Making sure your kids have all the tools they need for a great school year should include evaluating their space at home. Are your children set up for success with proper study areas and storage spaces?
“Refreshing kids’ bedrooms, homework and play areas, and giving them a dedicated area of their own, will put them in the right frame of mind to do well in school,” says Marika Snider, principle of Snider Architecture and member of the American Institute of Architect’s Small Projects Practitioners Committee.
Snider offers the following tips on creating a productive and energizing space for kids of all ages:
Open-Space Computer Zones
“Many parents realize that Internet and online safety is a must for children,” says Snider. “Proper design of computer rooms can help parents monitor what kids are doing when online.”
Snider recommends creating an open-plan designated homework and Internet space to allow parents to pay closer attention to what kids are doing on their computers. Rather than allowing computers in their bedrooms, Snider recommends that this space be right in or nearby a main area where parents frequently walk by.
A Splash of Color
A fresh coat of paint or an entirely new color is a quick, yet effective way to spruce up a room. To help kids feel even more engaged with the space, parents can even let them pick the color so they have a sense of ownership. Parents can change the color as the tastes of the child changes.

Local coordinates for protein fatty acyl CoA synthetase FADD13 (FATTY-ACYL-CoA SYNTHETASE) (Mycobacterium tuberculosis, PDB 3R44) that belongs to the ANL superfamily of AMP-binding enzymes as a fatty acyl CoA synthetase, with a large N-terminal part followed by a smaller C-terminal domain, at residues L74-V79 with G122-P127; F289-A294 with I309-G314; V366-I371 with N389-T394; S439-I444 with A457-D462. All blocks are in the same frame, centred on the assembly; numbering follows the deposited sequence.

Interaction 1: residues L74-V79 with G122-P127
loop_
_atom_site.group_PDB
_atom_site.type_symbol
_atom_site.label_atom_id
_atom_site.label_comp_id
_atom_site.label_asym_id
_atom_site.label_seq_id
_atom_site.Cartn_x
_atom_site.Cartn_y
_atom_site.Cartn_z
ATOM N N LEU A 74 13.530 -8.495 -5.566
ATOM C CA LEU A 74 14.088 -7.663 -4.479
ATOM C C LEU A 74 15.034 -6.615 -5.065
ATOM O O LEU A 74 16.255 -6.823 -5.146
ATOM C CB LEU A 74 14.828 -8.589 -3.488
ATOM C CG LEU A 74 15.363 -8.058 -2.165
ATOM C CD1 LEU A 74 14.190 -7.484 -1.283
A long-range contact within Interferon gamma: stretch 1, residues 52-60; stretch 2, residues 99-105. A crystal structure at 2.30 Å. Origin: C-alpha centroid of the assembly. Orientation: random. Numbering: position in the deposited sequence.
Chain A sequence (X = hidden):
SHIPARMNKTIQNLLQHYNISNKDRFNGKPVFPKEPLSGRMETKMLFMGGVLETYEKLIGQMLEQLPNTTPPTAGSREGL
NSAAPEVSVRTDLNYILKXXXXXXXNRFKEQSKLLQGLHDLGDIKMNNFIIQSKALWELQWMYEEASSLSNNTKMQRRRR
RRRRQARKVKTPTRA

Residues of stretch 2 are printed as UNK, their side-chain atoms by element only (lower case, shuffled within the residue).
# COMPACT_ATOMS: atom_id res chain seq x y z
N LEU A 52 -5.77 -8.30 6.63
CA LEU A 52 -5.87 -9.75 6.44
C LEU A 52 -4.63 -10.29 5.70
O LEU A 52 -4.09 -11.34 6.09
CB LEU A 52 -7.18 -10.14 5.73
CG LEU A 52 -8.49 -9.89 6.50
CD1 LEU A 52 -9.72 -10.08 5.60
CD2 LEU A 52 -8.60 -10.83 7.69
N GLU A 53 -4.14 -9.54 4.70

Storage and Space
According to Snider, looking at how a child uses his or her space is very important, so that it can remain neat and organized.
For older children, an armoire is a great way to store a computer, a television and school supplies like notebooks. Simply shutting the door will make the room look clean when those gadgets are not in use. For children of all ages, a large counter top is good, so they can spread out their homework or art projects. Remove clutter and gain easy access to storage with bins.
Utilize Leftover Areas
Many parents may not realize that homes are often full of unused spaces that can be repurposed for a child’s needs.
For example, the areas under stairs can be made into study nooks or private reading spaces. Shelves or triangle-shaped desks can transform an unused corner in a room into an area where homework and other schoolwork can be completed.
For help with implementing these ideas or for more recommendations, an architect can help you decide what would work best in your home. To find an architect in your area, visit: ArchitectFinder.aia.org.
Helping your child have a great school year starts at home. For a fresh start, spruce up areas used for work and play.